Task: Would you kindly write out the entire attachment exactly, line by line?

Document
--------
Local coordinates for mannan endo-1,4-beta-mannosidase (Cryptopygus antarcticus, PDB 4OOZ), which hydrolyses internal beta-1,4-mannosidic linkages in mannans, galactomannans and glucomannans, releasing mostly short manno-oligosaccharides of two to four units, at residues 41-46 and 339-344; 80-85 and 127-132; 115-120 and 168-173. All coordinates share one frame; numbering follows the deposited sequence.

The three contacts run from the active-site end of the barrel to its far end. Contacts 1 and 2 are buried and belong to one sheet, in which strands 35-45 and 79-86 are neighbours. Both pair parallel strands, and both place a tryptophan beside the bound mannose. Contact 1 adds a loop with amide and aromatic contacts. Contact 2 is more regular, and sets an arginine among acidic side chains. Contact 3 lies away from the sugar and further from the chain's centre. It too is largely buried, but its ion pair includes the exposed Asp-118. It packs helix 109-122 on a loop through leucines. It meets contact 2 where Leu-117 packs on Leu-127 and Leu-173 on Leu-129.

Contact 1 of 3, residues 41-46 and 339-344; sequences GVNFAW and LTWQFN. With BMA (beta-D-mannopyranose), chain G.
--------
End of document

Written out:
Local coordinates for mannan endo-1,4-beta-mannosidase (Cryptopygus antarcticus, PDB 4OOZ), which hydrolyses internal beta-1,4-mannosidic linkages in mannans, galactomannans and glucomannans, releasing mostly short manno-oligosaccharides of two to four units, at residues 41-46 and 339-344; 80-85 and 127-132; 115-120 and 168-173. All coordinates share one frame; numbering follows the deposited sequence.

The three contacts run from the active-site end of the barrel to its far end. Contacts 1 and 2 are buried and belong to one sheet, in which strands 35-45 and 79-86 are neighbours. Both pair parallel strands, and both place a tryptophan beside the bound mannose. Contact 1 adds a loop with amide and aromatic contacts. Contact 2 is more regular, and sets an arginine among acidic side chains. Contact 3 lies away from the sugar and further from the chain's centre. It too is largely buried, but its ion pair includes the exposed Asp-118. It packs helix 109-122 on a loop through leucines. It meets contact 2 where Leu-117 packs on Leu-127 and Leu-173 on Leu-129.

Contact 1 of 3, residues 41-46 and 339-344; sequences GVNFAW and LTWQFN. With BMA (beta-D-mannopyranose), chain G.